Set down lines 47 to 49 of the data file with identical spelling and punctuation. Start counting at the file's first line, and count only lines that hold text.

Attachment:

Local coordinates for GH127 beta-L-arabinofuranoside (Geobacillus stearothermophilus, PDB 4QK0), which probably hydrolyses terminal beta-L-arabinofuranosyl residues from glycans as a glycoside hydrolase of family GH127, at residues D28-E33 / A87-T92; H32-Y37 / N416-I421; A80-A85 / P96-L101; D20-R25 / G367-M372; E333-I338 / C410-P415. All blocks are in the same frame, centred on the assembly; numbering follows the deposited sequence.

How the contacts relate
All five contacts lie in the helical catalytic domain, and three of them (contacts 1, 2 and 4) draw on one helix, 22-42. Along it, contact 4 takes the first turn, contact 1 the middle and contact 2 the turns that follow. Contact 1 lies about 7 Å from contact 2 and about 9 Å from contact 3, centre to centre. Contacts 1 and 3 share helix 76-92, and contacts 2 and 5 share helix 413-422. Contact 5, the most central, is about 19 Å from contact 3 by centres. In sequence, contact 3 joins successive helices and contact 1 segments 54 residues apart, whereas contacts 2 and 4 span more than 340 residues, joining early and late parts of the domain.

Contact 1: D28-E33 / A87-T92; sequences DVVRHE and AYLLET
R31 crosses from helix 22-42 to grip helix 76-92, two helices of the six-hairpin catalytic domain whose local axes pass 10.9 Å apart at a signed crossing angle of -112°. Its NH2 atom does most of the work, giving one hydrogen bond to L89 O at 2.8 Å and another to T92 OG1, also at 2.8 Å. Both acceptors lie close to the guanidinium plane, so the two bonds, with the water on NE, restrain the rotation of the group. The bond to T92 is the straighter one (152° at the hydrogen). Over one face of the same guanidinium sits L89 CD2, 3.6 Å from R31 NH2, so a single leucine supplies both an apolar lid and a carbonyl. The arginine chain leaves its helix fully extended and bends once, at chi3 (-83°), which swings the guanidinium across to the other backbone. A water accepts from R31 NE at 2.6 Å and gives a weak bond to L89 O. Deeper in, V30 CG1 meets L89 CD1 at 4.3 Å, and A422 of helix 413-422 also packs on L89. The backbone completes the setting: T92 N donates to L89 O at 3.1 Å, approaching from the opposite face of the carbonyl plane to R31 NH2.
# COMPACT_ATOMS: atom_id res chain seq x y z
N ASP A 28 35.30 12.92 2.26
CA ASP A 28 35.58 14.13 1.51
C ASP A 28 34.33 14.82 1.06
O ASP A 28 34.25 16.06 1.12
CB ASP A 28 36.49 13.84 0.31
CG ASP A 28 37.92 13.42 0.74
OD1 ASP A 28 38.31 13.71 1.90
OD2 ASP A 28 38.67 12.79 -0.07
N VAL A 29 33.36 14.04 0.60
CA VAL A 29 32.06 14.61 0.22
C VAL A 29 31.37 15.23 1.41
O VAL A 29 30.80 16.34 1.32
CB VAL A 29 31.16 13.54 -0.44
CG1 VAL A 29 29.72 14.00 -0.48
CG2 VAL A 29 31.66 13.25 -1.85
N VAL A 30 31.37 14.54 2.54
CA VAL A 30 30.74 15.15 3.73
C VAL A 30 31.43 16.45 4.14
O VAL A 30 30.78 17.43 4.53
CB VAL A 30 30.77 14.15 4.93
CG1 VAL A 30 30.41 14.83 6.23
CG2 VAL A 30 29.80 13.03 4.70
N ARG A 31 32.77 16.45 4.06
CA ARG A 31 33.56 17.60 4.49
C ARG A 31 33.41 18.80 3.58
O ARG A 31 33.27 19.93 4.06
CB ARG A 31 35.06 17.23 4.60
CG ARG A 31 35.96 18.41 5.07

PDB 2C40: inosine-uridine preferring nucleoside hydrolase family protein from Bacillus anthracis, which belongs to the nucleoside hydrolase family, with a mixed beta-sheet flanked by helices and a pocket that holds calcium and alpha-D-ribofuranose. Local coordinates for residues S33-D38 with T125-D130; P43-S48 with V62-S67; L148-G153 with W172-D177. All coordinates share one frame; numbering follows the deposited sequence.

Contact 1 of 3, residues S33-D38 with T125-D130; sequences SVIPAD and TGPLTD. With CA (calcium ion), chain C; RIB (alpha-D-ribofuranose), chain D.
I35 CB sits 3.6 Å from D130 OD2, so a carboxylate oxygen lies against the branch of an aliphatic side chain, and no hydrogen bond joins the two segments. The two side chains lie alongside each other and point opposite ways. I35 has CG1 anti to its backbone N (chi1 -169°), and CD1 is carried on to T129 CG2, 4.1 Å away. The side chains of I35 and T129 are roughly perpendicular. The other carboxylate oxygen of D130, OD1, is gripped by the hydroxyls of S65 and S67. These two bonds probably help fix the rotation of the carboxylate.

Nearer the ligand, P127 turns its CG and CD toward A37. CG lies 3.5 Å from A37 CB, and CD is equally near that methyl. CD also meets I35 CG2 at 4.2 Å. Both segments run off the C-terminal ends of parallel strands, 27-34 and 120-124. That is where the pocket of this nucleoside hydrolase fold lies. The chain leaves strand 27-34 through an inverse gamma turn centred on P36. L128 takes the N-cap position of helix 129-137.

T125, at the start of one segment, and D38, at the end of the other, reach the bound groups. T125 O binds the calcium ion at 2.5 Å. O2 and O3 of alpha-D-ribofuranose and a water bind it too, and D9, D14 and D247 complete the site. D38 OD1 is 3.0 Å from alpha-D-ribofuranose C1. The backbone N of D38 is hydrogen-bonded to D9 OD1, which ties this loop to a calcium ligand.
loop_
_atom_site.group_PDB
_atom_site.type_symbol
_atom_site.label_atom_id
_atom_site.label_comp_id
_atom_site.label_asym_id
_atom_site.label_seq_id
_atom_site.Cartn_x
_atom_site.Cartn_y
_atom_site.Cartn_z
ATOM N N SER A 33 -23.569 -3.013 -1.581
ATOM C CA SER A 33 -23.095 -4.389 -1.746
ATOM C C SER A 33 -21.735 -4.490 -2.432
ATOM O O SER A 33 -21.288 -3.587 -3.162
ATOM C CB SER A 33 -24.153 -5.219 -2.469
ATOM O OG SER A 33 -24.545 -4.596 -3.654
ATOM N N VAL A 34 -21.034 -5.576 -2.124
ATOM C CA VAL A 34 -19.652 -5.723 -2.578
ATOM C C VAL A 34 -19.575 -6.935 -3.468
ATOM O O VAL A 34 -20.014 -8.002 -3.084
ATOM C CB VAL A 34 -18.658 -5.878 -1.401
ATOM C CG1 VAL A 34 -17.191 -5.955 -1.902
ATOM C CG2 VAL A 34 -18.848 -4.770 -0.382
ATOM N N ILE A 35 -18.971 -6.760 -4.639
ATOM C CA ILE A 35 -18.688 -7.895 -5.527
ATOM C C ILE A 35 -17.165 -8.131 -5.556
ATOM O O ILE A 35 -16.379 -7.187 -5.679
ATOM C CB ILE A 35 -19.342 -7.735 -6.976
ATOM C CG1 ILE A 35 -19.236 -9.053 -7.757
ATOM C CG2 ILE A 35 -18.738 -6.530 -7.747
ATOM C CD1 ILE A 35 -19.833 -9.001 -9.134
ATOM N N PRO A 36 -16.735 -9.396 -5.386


_atom_site.Cartn_x
_atom_site.Cartn_y
_atom_site.Cartn_z